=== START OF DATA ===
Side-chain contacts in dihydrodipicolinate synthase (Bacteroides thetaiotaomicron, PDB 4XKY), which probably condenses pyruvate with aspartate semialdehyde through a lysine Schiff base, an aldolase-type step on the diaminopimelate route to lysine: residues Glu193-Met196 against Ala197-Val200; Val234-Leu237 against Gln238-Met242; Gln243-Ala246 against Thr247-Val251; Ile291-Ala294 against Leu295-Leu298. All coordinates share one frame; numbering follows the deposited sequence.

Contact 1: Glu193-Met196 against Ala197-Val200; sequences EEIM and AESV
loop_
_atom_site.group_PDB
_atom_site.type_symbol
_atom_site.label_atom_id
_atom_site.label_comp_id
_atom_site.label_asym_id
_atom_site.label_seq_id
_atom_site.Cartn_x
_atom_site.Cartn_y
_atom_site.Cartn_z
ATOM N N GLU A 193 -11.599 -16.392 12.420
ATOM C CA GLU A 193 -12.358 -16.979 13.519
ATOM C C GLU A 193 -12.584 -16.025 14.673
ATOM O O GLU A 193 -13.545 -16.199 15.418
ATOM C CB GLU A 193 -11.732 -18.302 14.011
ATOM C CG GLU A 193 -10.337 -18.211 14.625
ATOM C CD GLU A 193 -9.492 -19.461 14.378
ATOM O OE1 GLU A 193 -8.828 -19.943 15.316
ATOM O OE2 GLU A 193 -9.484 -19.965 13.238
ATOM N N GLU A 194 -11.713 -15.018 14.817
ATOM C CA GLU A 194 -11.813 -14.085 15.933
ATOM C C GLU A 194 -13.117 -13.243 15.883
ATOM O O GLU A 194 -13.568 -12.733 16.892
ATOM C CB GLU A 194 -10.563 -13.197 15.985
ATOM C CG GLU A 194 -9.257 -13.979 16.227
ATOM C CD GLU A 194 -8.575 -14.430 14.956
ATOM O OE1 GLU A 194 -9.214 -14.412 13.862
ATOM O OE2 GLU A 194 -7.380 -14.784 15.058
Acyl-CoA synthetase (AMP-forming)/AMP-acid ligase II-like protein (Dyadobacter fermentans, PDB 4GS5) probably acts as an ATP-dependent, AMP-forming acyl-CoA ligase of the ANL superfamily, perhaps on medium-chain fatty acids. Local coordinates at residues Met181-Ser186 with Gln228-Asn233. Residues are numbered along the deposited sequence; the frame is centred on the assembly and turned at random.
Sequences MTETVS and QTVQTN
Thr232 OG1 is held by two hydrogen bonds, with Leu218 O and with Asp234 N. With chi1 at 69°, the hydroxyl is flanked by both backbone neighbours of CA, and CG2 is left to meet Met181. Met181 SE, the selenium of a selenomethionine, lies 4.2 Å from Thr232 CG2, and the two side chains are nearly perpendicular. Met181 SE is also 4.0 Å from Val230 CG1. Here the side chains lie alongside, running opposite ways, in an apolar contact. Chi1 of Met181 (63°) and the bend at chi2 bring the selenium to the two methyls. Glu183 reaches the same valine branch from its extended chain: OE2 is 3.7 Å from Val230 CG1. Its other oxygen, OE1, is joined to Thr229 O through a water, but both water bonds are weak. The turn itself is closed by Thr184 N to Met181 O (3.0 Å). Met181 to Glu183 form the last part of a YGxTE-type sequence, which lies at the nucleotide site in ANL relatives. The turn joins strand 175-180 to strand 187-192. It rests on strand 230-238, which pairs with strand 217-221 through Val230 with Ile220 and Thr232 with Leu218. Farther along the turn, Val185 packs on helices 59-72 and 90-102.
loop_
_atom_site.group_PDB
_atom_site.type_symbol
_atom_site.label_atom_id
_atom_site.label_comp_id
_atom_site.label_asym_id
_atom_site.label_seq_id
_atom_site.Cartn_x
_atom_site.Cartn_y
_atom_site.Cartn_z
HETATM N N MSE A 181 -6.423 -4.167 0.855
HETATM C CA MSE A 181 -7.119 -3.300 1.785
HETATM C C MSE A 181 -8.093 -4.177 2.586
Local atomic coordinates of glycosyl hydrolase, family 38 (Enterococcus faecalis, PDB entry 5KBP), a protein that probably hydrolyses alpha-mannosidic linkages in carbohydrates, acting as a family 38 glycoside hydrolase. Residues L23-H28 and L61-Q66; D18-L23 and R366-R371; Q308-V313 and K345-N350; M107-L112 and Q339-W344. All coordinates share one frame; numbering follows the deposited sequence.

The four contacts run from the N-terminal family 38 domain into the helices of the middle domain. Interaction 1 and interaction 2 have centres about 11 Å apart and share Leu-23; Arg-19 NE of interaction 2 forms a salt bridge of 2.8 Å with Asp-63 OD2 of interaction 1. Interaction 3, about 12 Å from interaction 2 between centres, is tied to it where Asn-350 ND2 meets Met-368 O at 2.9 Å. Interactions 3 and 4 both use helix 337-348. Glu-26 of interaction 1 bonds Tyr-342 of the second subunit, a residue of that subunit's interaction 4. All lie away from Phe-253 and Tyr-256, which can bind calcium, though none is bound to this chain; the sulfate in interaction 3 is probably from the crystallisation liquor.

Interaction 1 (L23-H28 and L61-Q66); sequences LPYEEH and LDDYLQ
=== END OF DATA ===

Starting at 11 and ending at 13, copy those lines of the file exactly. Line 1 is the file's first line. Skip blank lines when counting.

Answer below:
_atom_site.Cartn_y
_atom_site.Cartn_z
ATOM N N GLU A 193 -11.599 -16.392 12.420